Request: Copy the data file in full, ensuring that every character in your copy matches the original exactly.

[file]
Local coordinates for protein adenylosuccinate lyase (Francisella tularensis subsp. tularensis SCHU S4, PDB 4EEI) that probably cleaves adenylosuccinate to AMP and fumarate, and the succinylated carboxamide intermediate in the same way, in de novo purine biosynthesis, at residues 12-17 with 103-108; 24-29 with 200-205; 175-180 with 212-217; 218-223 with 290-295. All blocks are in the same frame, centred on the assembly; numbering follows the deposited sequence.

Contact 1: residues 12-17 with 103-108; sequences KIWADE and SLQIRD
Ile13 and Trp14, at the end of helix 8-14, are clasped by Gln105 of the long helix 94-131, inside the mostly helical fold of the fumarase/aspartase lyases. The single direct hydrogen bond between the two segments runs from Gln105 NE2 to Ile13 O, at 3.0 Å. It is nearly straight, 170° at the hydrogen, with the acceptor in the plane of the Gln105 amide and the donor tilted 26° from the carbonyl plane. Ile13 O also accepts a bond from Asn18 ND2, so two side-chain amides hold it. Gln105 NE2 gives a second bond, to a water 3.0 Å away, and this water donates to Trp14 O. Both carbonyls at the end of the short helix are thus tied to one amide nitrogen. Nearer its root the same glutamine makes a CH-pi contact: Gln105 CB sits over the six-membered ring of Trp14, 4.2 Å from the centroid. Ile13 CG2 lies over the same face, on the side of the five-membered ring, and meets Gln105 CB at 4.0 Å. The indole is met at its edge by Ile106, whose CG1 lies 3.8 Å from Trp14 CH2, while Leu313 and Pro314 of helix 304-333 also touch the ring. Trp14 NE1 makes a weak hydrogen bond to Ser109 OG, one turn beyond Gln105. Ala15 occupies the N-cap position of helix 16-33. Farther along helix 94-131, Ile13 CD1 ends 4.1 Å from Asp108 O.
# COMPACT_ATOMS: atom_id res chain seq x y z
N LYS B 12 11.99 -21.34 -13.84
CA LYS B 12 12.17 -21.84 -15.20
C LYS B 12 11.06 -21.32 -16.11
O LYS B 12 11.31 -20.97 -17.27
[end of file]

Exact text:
Local coordinates for protein adenylosuccinate lyase (Francisella tularensis subsp. tularensis SCHU S4, PDB 4EEI) that probably cleaves adenylosuccinate to AMP and fumarate, and the succinylated carboxamide intermediate in the same way, in de novo purine biosynthesis, at residues 12-17 with 103-108; 24-29 with 200-205; 175-180 with 212-217; 218-223 with 290-295. All blocks are in the same frame, centred on the assembly; numbering follows the deposited sequence.

Contact 1: residues 12-17 with 103-108; sequences KIWADE and SLQIRD
Ile13 and Trp14, at the end of helix 8-14, are clasped by Gln105 of the long helix 94-131, inside the mostly helical fold of the fumarase/aspartase lyases. The single direct hydrogen bond between the two segments runs from Gln105 NE2 to Ile13 O, at 3.0 Å. It is nearly straight, 170° at the hydrogen, with the acceptor in the plane of the Gln105 amide and the donor tilted 26° from the carbonyl plane. Ile13 O also accepts a bond from Asn18 ND2, so two side-chain amides hold it. Gln105 NE2 gives a second bond, to a water 3.0 Å away, and this water donates to Trp14 O. Both carbonyls at the end of the short helix are thus tied to one amide nitrogen. Nearer its root the same glutamine makes a CH-pi contact: Gln105 CB sits over the six-membered ring of Trp14, 4.2 Å from the centroid. Ile13 CG2 lies over the same face, on the side of the five-membered ring, and meets Gln105 CB at 4.0 Å. The indole is met at its edge by Ile106, whose CG1 lies 3.8 Å from Trp14 CH2, while Leu313 and Pro314 of helix 304-333 also touch the ring. Trp14 NE1 makes a weak hydrogen bond to Ser109 OG, one turn beyond Gln105. Ala15 occupies the N-cap position of helix 16-33. Farther along helix 94-131, Ile13 CD1 ends 4.1 Å from Asp108 O.
# COMPACT_ATOMS: atom_id res chain seq x y z
N LYS B 12 11.99 -21.34 -13.84
CA LYS B 12 12.17 -21.84 -15.20
C LYS B 12 11.06 -21.32 -16.11
O LYS B 12 11.31 -20.97 -17.27